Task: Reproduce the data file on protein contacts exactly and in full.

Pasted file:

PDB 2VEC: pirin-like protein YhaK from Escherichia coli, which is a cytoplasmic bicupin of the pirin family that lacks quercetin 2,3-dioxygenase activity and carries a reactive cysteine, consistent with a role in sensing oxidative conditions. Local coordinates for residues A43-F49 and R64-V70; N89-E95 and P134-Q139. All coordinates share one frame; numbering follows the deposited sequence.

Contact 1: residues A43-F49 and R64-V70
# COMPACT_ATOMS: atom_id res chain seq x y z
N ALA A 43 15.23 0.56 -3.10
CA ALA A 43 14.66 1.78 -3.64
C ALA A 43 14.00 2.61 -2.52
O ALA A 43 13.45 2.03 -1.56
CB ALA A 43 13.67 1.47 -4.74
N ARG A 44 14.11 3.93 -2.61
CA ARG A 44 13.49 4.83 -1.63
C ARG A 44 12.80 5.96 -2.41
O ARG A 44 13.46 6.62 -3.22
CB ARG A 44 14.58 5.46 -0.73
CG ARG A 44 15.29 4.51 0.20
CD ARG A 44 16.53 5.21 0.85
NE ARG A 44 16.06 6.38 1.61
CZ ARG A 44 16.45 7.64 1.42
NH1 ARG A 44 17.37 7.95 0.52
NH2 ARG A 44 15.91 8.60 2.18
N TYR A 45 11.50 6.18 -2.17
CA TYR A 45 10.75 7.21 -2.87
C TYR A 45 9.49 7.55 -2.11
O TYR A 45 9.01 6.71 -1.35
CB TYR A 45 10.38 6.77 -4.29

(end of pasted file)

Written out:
PDB 2VEC: pirin-like protein YhaK from Escherichia coli, which is a cytoplasmic bicupin of the pirin family that lacks quercetin 2,3-dioxygenase activity and carries a reactive cysteine, consistent with a role in sensing oxidative conditions. Local coordinates for residues A43-F49 and R64-V70; N89-E95 and P134-Q139. All coordinates share one frame; numbering follows the deposited sequence.

Contact 1: residues A43-F49 and R64-V70
# COMPACT_ATOMS: atom_id res chain seq x y z
N ALA A 43 15.23 0.56 -3.10
CA ALA A 43 14.66 1.78 -3.64
C ALA A 43 14.00 2.61 -2.52
O ALA A 43 13.45 2.03 -1.56
CB ALA A 43 13.67 1.47 -4.74
N ARG A 44 14.11 3.93 -2.61
CA ARG A 44 13.49 4.83 -1.63
C ARG A 44 12.80 5.96 -2.41
O ARG A 44 13.46 6.62 -3.22
CB ARG A 44 14.58 5.46 -0.73
CG ARG A 44 15.29 4.51 0.20
CD ARG A 44 16.53 5.21 0.85
NE ARG A 44 16.06 6.38 1.61
CZ ARG A 44 16.45 7.64 1.42
NH1 ARG A 44 17.37 7.95 0.52
NH2 ARG A 44 15.91 8.60 2.18
N TYR A 45 11.50 6.18 -2.17
CA TYR A 45 10.75 7.21 -2.87
C TYR A 45 9.49 7.55 -2.11
O TYR A 45 9.01 6.71 -1.35
CB TYR A 45 10.38 6.77 -4.29